This parallel processing significantly expedited the computational process, reducing what could have taken a year to just a few days. The processors worked collectively, cross-checking their results at the end of each simulation run, similar to students comparing their answers.

The results of this monumental effort were both startling and contentious. The simulations suggested that alarmingly high levels of carbon dioxide (CO2) and sulfur dioxide (SO2) emissions were a direct result of India’s mega-volcanoes, specifically the ‘Deccan Traps.’

These eruptions released a staggering 10.4 trillion tons of CO2 and 9.3 trillion tons of SO2 into Earth‘s atmosphere during nearly one million years of volcanic activity. The researchers contend that these emissions contributed significantly to the climate change that eventually led to the demise of the dinosaurs.

Intelligence of some dinosaurs could be comparable to primates

However, not all experts in the field are fully convinced by this theory. Some researchers argue that changes in the ratios of oxygen isotopes within the foraminifera fossil shells could be attributed to seawater composition rather than climate alone.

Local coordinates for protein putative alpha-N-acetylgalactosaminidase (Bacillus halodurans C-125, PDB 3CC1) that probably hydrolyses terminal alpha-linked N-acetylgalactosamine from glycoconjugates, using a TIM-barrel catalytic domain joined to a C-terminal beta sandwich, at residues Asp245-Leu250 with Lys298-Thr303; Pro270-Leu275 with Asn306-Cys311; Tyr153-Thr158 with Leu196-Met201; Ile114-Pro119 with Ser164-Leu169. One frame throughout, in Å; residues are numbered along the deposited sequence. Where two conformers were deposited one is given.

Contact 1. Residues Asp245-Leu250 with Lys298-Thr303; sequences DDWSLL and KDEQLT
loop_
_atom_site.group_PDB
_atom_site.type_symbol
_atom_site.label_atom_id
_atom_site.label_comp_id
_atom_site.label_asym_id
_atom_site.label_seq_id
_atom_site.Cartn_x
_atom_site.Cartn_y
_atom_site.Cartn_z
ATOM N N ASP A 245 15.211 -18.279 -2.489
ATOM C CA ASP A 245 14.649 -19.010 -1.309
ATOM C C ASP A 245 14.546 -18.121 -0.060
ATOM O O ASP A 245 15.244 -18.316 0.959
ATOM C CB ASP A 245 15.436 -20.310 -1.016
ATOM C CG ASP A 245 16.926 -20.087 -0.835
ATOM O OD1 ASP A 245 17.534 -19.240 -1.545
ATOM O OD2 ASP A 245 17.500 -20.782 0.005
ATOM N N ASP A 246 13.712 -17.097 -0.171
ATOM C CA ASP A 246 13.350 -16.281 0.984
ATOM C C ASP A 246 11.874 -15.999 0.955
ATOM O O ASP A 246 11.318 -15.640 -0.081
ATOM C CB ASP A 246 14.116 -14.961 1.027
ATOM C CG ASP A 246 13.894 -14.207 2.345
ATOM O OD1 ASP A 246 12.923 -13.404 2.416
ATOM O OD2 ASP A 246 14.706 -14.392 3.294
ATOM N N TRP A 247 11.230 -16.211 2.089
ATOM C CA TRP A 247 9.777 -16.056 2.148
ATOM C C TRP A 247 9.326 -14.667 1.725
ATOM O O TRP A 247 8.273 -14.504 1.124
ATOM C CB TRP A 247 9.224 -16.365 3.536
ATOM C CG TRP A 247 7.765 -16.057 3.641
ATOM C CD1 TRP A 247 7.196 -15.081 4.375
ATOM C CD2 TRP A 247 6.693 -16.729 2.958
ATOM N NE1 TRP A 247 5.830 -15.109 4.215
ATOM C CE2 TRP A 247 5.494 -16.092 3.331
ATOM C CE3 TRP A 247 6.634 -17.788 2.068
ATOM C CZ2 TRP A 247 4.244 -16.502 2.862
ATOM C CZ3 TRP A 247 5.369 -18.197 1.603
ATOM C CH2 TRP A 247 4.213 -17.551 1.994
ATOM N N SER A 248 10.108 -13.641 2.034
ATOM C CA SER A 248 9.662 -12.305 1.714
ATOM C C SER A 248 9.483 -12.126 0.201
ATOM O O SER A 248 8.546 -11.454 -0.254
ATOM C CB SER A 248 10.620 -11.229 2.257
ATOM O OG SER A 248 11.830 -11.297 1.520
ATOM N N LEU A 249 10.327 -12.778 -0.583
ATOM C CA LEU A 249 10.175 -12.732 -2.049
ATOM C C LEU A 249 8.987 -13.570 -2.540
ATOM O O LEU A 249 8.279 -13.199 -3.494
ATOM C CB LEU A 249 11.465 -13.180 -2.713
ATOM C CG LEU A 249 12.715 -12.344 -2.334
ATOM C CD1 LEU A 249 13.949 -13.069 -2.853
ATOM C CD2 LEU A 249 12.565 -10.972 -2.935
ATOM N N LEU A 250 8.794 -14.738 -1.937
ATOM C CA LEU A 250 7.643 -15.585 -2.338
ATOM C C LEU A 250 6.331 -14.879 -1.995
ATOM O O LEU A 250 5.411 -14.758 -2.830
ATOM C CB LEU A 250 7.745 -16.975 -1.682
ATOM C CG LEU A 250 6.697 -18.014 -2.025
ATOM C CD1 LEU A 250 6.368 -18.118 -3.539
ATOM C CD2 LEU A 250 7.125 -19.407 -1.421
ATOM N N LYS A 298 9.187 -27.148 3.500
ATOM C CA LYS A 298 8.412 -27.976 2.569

Additionally, the impact of the Chicxulub meteor, which is estimated to have triggered widespread soot and dust, potentially plunging Earth into a catastrophic winter, is considered by many to be a significant factor in the dinosaur extinction event.

Despite the ongoing debate and skepticism from some quarters, the Dartmouth researchers emphasize that their role is merely to present the findings of their computer model. Their study, published in the journal Science, underscores the importance of allowing data-driven simulations to guide scientific inquiry, irrespective of prior beliefs or conventional wisdom.

As Alex Cox, a Dartmouth graduate student and co-author of the study, aptly puts it, “In the end, it doesn’t matter what we think or what we previously thought. The model shows us how we got to what we see in the geological record.” This study serves as a remarkable example of how computational models can reshape our understanding of Earth’s ancient history and the events that shaped life on our planet.

Unraveling the mysteries of 66 million years ago

Approximately 66 million years ago, our planet was home to awe-inspiring giants that roamed the Earth with dominion – the dinosaurs. Yet, this reign came to an abrupt and mysterious end, marking a defining moment in Earth’s history known as the Cretaceous-Tertiary (K-T) extinction event.

The circumstances surrounding the demise of these colossal reptiles have long captivated scientists and paleontologists, leading to various theories that seek to unravel the enigma of their extinction.

For many years, the prevailing hypothesis suggested that the shifting climate played a pivotal role in the extinction of dinosaurs.

The theory posited that alterations in temperature and environmental conditions disrupted the food chain of these massive creatures. While this notion held sway for some time, a groundbreaking discovery in the 1980s challenged this paradigm.